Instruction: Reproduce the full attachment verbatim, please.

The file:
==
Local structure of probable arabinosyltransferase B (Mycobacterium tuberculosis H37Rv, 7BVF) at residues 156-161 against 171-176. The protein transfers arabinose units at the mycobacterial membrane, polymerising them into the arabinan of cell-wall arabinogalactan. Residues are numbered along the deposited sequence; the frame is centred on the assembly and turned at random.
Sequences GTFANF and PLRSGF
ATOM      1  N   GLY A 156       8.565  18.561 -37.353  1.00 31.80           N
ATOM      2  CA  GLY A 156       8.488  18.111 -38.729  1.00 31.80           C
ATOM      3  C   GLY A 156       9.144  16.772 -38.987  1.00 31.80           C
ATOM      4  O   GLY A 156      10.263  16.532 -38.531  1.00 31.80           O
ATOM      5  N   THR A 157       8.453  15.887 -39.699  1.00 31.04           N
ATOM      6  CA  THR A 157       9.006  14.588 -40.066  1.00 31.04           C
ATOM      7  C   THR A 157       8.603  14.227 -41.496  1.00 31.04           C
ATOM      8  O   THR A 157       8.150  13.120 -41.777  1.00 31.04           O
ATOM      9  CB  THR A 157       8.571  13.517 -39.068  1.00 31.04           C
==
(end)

Local structure of probable arabinosyltransferase B (Mycobacterium tuberculosis H37Rv, 7BVF) at residues 156-161 against 171-176. The protein transfers arabinose units at the mycobacterial membrane, polymerising them into the arabinan of cell-wall arabinogalactan. Residues are numbered along the deposited sequence; the frame is centred on the assembly and turned at random.
Sequences GTFANF and PLRSGF
ATOM      1  N   GLY A 156       8.565  18.561 -37.353  1.00 31.80           N
ATOM      2  CA  GLY A 156       8.488  18.111 -38.729  1.00 31.80           C
ATOM      3  C   GLY A 156       9.144  16.772 -38.987  1.00 31.80           C
ATOM      4  O   GLY A 156      10.263  16.532 -38.531  1.00 31.80           O
ATOM      5  N   THR A 157       8.453  15.887 -39.699  1.00 31.04           N
ATOM      6  CA  THR A 157       9.006  14.588 -40.066  1.00 31.04           C
ATOM      7  C   THR A 157       8.603  14.227 -41.496  1.00 31.04           C
ATOM      8  O   THR A 157       8.150  13.120 -41.777  1.00 31.04           O
ATOM      9  CB  THR A 157       8.571  13.517 -39.068  1.00 31.04           C